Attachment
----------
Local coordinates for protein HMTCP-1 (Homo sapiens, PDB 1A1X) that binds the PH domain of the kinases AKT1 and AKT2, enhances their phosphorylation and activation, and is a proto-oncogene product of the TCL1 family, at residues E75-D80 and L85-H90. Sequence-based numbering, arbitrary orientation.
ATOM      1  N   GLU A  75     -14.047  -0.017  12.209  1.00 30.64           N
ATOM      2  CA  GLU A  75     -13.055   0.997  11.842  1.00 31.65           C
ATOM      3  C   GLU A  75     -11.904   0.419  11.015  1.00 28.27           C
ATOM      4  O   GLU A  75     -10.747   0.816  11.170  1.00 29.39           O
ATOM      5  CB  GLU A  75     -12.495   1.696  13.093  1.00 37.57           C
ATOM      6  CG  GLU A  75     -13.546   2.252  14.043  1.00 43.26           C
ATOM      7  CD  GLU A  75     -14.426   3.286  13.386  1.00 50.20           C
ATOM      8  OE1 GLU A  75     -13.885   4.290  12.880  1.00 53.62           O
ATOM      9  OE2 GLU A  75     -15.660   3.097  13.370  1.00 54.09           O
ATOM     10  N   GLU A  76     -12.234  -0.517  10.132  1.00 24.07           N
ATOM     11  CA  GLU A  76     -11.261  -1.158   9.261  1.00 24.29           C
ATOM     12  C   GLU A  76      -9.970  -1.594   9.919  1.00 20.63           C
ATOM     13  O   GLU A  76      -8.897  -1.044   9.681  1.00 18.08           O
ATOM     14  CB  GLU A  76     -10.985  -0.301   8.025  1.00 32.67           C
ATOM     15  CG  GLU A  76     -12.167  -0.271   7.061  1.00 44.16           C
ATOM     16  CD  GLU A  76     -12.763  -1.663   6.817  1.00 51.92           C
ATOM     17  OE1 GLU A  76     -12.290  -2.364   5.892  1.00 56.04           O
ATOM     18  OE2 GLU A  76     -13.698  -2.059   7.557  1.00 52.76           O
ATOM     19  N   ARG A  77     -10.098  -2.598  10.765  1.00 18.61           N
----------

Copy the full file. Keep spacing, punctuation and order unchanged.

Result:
Local coordinates for protein HMTCP-1 (Homo sapiens, PDB 1A1X) that binds the PH domain of the kinases AKT1 and AKT2, enhances their phosphorylation and activation, and is a proto-oncogene product of the TCL1 family, at residues E75-D80 and L85-H90. Sequence-based numbering, arbitrary orientation.
ATOM      1  N   GLU A  75     -14.047  -0.017  12.209  1.00 30.64           N
ATOM      2  CA  GLU A  75     -13.055   0.997  11.842  1.00 31.65           C
ATOM      3  C   GLU A  75     -11.904   0.419  11.015  1.00 28.27           C
ATOM      4  O   GLU A  75     -10.747   0.816  11.170  1.00 29.39           O
ATOM      5  CB  GLU A  75     -12.495   1.696  13.093  1.00 37.57           C
ATOM      6  CG  GLU A  75     -13.546   2.252  14.043  1.00 43.26           C
ATOM      7  CD  GLU A  75     -14.426   3.286  13.386  1.00 50.20           C
ATOM      8  OE1 GLU A  75     -13.885   4.290  12.880  1.00 53.62           O
ATOM      9  OE2 GLU A  75     -15.660   3.097  13.370  1.00 54.09           O
ATOM     10  N   GLU A  76     -12.234  -0.517  10.132  1.00 24.07           N
ATOM     11  CA  GLU A  76     -11.261  -1.158   9.261  1.00 24.29           C
ATOM     12  C   GLU A  76      -9.970  -1.594   9.919  1.00 20.63           C
ATOM     13  O   GLU A  76      -8.897  -1.044   9.681  1.00 18.08           O
ATOM     14  CB  GLU A  76     -10.985  -0.301   8.025  1.00 32.67           C
ATOM     15  CG  GLU A  76     -12.167  -0.271   7.061  1.00 44.16           C
ATOM     16  CD  GLU A  76     -12.763  -1.663   6.817  1.00 51.92           C
ATOM     17  OE1 GLU A  76     -12.290  -2.364   5.892  1.00 56.04           O
ATOM     18  OE2 GLU A  76     -13.698  -2.059   7.557  1.00 52.76           O
ATOM     19  N   ARG A  77     -10.098  -2.598  10.765  1.00 18.61           N